Slide 1

Report
Introduction to
Safety Management
System (SMS)
Federal Aviation
Administration
Flight Standards and
Industry Roles
Presented By: Flight Standards Service
Federal Aviation
Administration
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SL-1
Agenda
•Overview
•Safety Fundamentals & Case for SMS
•SMS Fundamentals - Overview
•Policy Component
•Safety Risk Management Component
•Safety Assurance Component
•Safety Promotion Component
•Standards, Tools and Implementation
Federal Aviation
Administration
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SL-2
Federal Aviation
Administration
Overview
Federal Aviation
Administration
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SL-3
What SMS is not and what it is…
What it isn’t:
What it is:
A substitute for
compliance
Compliance is integral
to safety management
A substitute for
oversight
An effective interface for
safety management
A replacement for
system safety
SMS completes the
systems approach
A requirement for a
new department
A set of decision making
processes for senior and
line management
Federal Aviation
Administration
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SL-4
What is safety?
• Freedom from harm (Dictionary def’n.)
• Safety is not equivalent to risk free (U.S.
Supreme Court, 1980)
• “Risk management” is a more practical term
than “safety.” (Jerome Lederer ~1928)
• Carelessness and overconfidence are more
dangerous than deliberately accepted risk
(Wilbur Wright, 1901)
• Practical safety is risk management
Federal Aviation
Administration
SL-5
Definition of Safety
“Safety is the state in which the risk of harm
to persons or property is reduced to, and
maintained at or below, an acceptable level
through a continuing process of hazard
identification and risk management”
ICAO Doc 9859
Federal Aviation
Administration
SL-6
3- Minute SMS Introduction Video
Example Safety Promotion Video
Federal Aviation
Administration
SL-7
Safety Management Systems
“SMS”
A systemic approach to managing safety,
including the necessary organizational
structures, accountabilities, policies and
procedures.
ICAO Doc. 9859
Federal Aviation
Administration
SL-8
SMS Purpose and Methods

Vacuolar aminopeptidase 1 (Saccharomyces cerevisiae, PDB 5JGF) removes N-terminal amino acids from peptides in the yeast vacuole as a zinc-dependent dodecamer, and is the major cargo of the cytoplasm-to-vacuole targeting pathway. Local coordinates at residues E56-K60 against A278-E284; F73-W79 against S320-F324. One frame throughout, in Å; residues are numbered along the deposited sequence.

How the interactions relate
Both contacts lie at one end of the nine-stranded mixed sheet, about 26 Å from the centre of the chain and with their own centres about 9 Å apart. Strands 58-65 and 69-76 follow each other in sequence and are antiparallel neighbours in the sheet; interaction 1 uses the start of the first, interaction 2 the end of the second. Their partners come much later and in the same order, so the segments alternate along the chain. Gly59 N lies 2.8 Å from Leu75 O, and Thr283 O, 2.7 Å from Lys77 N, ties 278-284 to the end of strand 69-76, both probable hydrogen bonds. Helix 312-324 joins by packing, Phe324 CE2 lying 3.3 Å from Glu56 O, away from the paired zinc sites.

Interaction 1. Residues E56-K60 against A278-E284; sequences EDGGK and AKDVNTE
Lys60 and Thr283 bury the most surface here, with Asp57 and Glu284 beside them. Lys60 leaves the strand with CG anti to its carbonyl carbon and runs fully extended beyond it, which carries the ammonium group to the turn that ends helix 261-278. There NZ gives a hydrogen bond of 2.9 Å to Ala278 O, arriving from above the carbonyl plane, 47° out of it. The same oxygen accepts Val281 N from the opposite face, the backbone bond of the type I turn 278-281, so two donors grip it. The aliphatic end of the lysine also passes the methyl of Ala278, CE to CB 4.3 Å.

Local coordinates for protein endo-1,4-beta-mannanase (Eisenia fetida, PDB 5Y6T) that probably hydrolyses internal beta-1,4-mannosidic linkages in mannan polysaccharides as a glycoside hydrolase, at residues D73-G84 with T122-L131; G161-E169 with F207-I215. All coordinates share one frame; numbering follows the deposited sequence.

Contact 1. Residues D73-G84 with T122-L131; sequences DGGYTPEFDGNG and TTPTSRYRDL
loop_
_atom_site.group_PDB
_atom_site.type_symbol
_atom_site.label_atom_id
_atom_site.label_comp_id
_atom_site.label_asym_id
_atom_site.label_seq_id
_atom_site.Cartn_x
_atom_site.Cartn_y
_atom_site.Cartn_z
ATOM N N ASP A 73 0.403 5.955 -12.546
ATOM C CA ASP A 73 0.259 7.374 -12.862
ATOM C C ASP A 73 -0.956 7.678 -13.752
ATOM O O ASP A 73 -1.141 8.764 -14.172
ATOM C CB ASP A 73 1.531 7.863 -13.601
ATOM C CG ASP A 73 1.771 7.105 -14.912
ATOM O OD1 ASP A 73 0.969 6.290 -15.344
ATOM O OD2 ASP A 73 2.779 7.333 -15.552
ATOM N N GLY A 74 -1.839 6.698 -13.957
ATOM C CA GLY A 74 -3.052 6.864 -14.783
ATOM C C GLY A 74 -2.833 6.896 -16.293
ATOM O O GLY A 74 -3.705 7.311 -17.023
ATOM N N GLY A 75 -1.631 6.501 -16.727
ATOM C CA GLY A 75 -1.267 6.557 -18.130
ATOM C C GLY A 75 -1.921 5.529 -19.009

• Safety management systems provide a
systematic way to control risk and to
provide assurance that those risk controls
are effective
• The SMS gives the certificate holder a
formal means of meeting statutory safety
requirements (title 49) and the FAA a means
of evaluating management capability
Federal Aviation
Administration
SL-9
System Safety
• "The application of special technical and
managerial skills in a systematic, forward
looking manner to identify and control hazards
throughout the life cycle of a project, program,
or activity" (Roland & Moriarty, 1990)
• Traditional approach concentrates on technical
• SMS adds emphasis on management elements
Federal Aviation
Administration
SL-10
SMS, ATOS, SAS, and QMS
Does SMS =ATOS=SAS?
• SMS
– Management system
– Only service provider can
manage
• ATOS
– Oversight system
– Used to meet regulator
responsibilities
Does SMS = QMS?
• Same principles but
different objectives
• QMS Objective
– Customer satisfaction
• SMS Objective
– Aviation safety
• SAS
– Safety Assurance System
– FAA-Future-State system
safety oversight across
14CFR parts (121, 135, 145)
Federal Aviation
Administration
SL-11
ICAO Annex 6
• “From 1 January, 2009,
States shall require, as part
of their safety programme,
that an operator implement
a safety management
system acceptable to the
State of the Operator…”
• The U.S. has filed a
difference with ICAO
• Currently, there are no FAA
authorized procedures to
accept of approve Service
Providers’ SMS’s
Federal Aviation
Administration
SL-12
ICAO: State’s “safety
programme”
• Definition:
– An integrated set of regulations and activities aimed
at improving safety.
– Includes SMS requirements for aviation service
providers
• The AVSSMS is the U.S. safety program
– FAA Oversight
• Regulations, Standards & Policy
• Assurance (ex; Certification, Surveillance, etc.)
– Service Provider SMS Requirements
Federal Aviation
Administration
SL-13
ICAO
State Safety
Programme (SSP)
SSP Framework
•Annex 6
•ICAO Doc 9859: Safety
Management Manual (SMM)
SMS Framework
FAA Aviation Safety
(AVS) Safety
Program=AVS SMS
Internal
(FAA SMS)
•Order 8000.369; FAA SMS Guidance
•VS8000.367; Requirements Doc
External
(Service Provider SMS)
Flight Standards
AVS LOB’s
SSP & FAA
Oversight
•AC 120-92; SMS Standard
•Developmental Guidance
Air Operators’/
Service
Providers’ SMS
Federal Aviation
Administration
SL-14
Clarifying the “3 R’s”:
FAA’s Safety
Management
(Oversight)
(SAS)
Operator’s Safety
Management
System
(External SMS)
Roles, Responsibilities
and Relationships:
•FAA
•Service Providers
Operational
Process
Federal Aviation
Administration
SL-15
Federal Aviation
Administration
Safety
Fundamentals
&
Case for SMS
Federal Aviation
Administration
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SL-16
What is the Fundamental Objective of
a Business Organization?
To achieve its
production objectives!
Federal Aviation
Administration
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SL-17
The Business Case